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In today's reading Mark 7 says,

He took him off by himself away from the crowd. He put his finger into the man's ears and, spitting, touched his tongue; then he looked up to heaven and groaned, and said to him, "Ephphatha!" (that is, "Be opened!")

What's the significance of all this? In particular, if for God all things are equally easy, why the groan?

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    For reference, the KJV replaces "groaned" with "sighed". Also, Elder Bruce R. McConkie said “The Lord is dealing with a believing soul who cannot hear his words or give fluent answer to them. And so what is more natural than to make use of common signs, known to and understood by the deaf and speech inhibited man, to indicate what the Master could and would do in accordance with the law of faith?” (Doctrinal New Testament Commentary, 1:373) – PyRulez Feb 9 '18 at 1:56
  • @PyRulez good point that Jesus may have been communicating with or testing the faith of the deaf man, but I don't see any reason why we should care about the KJV since it isn't an approved translation and is known to be flawed. (The Douay-Rheims translation is superior, as I understand it.) – Internet User Feb 9 '18 at 23:50
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In the book “Draw Close to Jehovah” chapter nine entitled “Christ the Power of God” this particular miracle is discussed it makes the point that this was an example of how empathetic Jesus was toward this man who had been brought by others to be healed. Being deaf he may have known little of the talk surrounding the man Jesus who was performing miraculous powerful works. The spitting and sighing or groaning as he looked heavenward are explained as being for the benefit of the man who likely had to use some form of sign language to communicate.

Below is an excerpt from that discussion :

On this occasion, great crowds found Jesus and brought to him many who were sick, and he cured them all. (Matthew 15:29, 30) But Jesus singled out one man for special consideration. The man was deaf and hardly able to talk. Jesus may have sensed this man’s particular nervousness or embarrassment. Thoughtfully, Jesus took the man aside​—away from the crowd—​to a private place. Then Jesus used some signs to convey to the man what he was about to do. He “put his fingers into the man’s ears and, after spitting, he touched his tongue.”(Mark 7:33 2) {Spitting was a means or sign of healing accepted by both Jews and Gentiles, and the use of saliva in cures is reported in rabbinic writings. Jesus may have spit simply to convey to the man that he was about to be healed. Whatever the case, Jesus was not using his saliva as a natural healing.}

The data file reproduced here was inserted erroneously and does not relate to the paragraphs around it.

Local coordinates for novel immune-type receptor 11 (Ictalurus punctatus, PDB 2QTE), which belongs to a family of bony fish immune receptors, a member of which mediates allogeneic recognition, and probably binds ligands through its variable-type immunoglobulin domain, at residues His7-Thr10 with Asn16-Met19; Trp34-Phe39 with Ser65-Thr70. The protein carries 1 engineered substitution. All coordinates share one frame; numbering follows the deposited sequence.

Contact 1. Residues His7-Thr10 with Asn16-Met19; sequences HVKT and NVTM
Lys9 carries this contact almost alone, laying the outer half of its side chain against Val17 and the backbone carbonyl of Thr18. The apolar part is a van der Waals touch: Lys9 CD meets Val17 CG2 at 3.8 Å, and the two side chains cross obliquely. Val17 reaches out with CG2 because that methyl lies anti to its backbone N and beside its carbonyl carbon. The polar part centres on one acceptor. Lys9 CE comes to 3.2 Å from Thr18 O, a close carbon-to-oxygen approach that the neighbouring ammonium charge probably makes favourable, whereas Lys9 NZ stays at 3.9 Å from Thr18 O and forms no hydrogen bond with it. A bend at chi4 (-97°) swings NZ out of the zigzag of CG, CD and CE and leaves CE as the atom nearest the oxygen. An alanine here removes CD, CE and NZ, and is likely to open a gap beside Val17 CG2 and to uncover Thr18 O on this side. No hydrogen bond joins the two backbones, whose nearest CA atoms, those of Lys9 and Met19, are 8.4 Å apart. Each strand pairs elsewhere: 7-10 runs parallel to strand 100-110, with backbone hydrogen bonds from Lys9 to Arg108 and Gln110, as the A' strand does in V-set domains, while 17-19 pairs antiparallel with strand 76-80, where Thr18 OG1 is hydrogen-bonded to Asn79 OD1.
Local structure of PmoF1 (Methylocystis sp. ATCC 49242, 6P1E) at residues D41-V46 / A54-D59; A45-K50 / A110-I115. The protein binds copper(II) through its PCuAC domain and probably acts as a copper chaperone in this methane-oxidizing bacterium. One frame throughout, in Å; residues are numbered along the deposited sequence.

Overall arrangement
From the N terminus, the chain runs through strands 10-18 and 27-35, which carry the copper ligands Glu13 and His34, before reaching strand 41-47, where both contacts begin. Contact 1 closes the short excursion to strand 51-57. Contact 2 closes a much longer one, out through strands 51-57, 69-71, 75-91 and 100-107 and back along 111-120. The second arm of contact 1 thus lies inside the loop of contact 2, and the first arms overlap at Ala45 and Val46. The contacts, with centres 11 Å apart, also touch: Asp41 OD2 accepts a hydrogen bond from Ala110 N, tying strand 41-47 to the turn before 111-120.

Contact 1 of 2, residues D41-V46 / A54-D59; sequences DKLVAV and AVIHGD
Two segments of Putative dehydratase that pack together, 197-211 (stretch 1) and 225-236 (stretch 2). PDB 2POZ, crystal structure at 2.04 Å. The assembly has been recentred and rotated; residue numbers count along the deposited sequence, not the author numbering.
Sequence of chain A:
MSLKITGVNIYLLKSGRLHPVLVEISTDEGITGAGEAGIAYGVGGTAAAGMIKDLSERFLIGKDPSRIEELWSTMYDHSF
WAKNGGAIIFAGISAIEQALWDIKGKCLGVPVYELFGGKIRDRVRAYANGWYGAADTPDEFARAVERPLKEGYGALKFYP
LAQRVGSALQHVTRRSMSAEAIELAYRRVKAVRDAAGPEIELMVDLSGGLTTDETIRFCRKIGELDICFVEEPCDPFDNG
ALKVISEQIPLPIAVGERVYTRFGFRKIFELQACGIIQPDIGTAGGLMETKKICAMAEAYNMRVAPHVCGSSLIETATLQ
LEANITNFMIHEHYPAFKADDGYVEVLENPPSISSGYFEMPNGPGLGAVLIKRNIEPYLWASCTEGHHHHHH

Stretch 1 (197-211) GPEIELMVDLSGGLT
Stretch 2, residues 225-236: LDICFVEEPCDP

Next, Jesus looked up to heaven and uttered a prayerful sigh. These actions would say to the man, ‘What I am about to do for you is due to power from God.’

Finally, Jesus said: “Be opened.” (Mark 7:34) At that, the man’s hearing was restored, and he was able to speak normally.

How touching to think that even when using his God-given power to heal the afflicted, Jesus showed a sympathetic regard for their feelings! Is it not reassuring to know that Jehovah has placed the Messianic Kingdom in the hands of such a caring, considerate Ruler?

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